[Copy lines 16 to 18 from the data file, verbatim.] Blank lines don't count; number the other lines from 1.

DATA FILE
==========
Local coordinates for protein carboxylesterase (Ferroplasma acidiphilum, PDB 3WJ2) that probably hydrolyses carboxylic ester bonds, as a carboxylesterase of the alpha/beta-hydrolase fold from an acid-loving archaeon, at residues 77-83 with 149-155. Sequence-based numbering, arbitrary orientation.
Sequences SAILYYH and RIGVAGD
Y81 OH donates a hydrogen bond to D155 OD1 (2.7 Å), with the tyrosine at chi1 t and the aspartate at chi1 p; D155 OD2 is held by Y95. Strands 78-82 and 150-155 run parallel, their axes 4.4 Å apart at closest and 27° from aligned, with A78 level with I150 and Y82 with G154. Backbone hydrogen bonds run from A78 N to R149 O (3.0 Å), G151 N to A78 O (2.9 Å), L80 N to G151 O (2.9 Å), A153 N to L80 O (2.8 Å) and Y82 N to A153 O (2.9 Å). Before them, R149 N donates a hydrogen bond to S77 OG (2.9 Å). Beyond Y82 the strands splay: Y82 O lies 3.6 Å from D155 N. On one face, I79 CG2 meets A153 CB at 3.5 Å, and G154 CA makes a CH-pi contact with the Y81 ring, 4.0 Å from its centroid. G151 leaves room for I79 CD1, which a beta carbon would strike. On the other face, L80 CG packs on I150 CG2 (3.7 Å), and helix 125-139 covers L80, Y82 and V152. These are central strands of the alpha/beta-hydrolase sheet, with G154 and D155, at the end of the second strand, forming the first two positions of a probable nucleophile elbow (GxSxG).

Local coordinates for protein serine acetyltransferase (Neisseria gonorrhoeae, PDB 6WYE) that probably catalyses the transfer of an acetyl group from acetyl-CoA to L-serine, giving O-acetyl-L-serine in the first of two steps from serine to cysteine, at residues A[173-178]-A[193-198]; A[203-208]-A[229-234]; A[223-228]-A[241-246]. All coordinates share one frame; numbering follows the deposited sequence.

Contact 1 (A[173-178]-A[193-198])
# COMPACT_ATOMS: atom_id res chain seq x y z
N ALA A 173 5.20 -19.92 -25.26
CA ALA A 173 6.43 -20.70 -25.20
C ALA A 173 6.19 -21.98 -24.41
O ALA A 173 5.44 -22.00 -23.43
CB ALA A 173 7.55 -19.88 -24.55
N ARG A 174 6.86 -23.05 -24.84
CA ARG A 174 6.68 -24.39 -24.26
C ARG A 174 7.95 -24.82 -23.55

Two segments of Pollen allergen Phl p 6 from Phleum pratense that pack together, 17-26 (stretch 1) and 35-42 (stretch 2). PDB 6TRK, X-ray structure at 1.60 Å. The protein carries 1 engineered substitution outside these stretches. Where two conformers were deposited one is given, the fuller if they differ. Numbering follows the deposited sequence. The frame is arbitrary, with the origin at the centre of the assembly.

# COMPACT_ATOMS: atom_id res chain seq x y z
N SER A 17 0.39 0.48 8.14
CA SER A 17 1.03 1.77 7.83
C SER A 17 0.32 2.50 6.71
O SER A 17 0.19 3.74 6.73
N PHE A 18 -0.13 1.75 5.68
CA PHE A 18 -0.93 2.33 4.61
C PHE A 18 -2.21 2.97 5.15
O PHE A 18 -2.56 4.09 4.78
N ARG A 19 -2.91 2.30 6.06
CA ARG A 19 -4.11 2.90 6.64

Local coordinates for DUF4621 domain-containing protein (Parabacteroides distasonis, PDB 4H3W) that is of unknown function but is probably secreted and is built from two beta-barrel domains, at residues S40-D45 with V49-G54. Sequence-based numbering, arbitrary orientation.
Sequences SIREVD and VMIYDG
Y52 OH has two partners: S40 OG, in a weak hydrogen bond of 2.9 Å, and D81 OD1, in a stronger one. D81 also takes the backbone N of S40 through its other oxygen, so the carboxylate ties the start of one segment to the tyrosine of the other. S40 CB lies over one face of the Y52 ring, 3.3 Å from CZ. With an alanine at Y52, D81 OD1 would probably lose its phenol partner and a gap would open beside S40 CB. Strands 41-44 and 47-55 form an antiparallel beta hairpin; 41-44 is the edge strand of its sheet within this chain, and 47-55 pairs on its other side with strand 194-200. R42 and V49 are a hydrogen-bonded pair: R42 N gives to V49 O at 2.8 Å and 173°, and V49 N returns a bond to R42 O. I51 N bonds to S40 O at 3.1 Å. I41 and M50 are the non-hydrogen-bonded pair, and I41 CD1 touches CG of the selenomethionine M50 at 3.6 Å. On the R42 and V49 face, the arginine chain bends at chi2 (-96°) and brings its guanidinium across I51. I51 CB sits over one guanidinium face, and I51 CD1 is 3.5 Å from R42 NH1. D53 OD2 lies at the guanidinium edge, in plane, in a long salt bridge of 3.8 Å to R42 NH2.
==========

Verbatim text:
# COMPACT_ATOMS: atom_id res chain seq x y z
N SER A 17 0.39 0.48 8.14
CA SER A 17 1.03 1.77 7.83